Pages

November 16, 2011

ARM processors and memristors

HP has new ARM hyperscale servers are designed specifically for web loads like video streaming, or data analytics and even web server hosting. Using technology from partner Calxeda, HP presented that a typical web hosting site with 400 servers on 10 racks using 20 switches and 1,600 cables could be consolidated onto their ARM based Redstone platform which, even though it would require 1,600 servers for the same load, would only take up a half of a rack, two switches and 41 cables. Savings is massive with power requirements dropping from 91 kilowatts to 9.9 kilowatts and costs for the system dropping from $3.3M to $1.2M.

HP Labs said this is the first step to replace processor architectures, networking, and storage as we know it with a fabric based on their unique Memristor technology which is apparently close to initial test fabrication.

This would suggest HP is actually on the cusp of a revolution similar to the transistor. If properly executed, the new paradigm could put the company at the heart of an intense technology storm.




Memristors + Tiny Cheap Cores

What if you could break the storage, networking, and processor elements into tiny parts that could be reassigned and grouped in close proximity on demand?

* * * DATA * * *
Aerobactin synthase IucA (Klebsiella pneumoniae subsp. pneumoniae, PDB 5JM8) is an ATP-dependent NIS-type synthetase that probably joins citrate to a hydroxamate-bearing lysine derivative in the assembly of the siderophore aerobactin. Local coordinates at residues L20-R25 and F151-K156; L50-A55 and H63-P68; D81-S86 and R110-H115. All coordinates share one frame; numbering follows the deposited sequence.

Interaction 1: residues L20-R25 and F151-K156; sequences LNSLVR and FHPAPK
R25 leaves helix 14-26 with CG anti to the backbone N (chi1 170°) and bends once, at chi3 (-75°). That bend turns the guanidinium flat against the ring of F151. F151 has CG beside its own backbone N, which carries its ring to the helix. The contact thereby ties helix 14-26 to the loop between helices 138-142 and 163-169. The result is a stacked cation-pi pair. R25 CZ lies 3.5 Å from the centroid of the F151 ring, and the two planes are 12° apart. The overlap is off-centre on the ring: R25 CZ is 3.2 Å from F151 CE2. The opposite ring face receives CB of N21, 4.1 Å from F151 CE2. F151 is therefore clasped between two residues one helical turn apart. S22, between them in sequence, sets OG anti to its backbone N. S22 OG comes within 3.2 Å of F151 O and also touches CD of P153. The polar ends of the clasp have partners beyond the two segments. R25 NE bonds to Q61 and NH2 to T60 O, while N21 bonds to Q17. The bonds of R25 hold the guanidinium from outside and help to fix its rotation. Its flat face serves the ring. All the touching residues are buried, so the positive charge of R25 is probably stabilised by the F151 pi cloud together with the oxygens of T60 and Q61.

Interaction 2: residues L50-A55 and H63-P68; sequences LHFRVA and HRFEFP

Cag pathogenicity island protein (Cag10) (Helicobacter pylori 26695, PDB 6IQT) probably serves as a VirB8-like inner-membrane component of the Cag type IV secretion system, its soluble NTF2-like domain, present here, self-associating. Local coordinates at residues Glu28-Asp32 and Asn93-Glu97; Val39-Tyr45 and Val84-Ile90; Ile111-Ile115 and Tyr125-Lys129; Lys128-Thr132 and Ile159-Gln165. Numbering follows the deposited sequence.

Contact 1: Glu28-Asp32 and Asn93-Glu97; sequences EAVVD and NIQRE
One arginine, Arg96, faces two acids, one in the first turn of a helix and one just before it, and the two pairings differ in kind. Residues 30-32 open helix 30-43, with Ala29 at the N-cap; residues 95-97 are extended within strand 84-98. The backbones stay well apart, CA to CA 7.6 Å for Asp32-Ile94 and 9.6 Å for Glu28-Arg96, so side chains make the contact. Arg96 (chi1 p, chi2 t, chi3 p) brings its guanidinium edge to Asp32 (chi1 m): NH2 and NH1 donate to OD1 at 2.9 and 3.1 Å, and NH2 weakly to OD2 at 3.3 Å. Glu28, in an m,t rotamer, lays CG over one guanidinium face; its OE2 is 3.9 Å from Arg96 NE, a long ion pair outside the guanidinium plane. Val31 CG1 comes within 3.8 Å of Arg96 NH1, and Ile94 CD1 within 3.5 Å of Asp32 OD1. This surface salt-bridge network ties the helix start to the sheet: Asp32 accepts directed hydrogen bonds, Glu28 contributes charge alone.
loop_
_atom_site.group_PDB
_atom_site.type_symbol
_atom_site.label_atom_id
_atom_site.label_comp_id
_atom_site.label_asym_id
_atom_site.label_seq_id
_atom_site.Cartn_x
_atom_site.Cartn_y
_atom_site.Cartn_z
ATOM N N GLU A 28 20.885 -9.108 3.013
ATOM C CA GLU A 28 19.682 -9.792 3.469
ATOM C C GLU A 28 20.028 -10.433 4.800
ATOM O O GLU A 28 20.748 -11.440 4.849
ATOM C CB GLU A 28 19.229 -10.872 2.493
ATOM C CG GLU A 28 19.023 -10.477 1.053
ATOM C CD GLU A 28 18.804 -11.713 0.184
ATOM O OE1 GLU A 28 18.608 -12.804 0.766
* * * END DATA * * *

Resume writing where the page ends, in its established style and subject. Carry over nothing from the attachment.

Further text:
Well, Memristors represent the best aspects of both magnetic media (they are non-volatile) and flash (they are fast to read and write, consume little power, and are solid state). So, what if you took these storage elements and put them in groups in close proximity, perhaps on the same boards, as ARM processors?

You’d then have ultrafast high-capacity storage in extreme proximity to power efficient cores. Meaning, half Memristor-powered racks would likely be equivalent to several racks of more traditional products. In addition, the close proximity, coupled with the high on-board speed and optical fiber connections between the boards, should result in not only a sharp performance increase but also facilitate massive power savings.

While the end products likely would initially look a lot like existing server blades or rack mounted servers, they could be built in almost any configuration; as while the circuit density is high, the thermal requirements are actually comparatively low. Since proximity will be the major problem - imagine servers that look more like balls or cubes than they do today at some future point to minimize the distance between components that may need to dynamically share loads.

If you liked this article, please give it a quick review on ycombinator or StumbleUpon. Thanks
blog comments powered by Disqus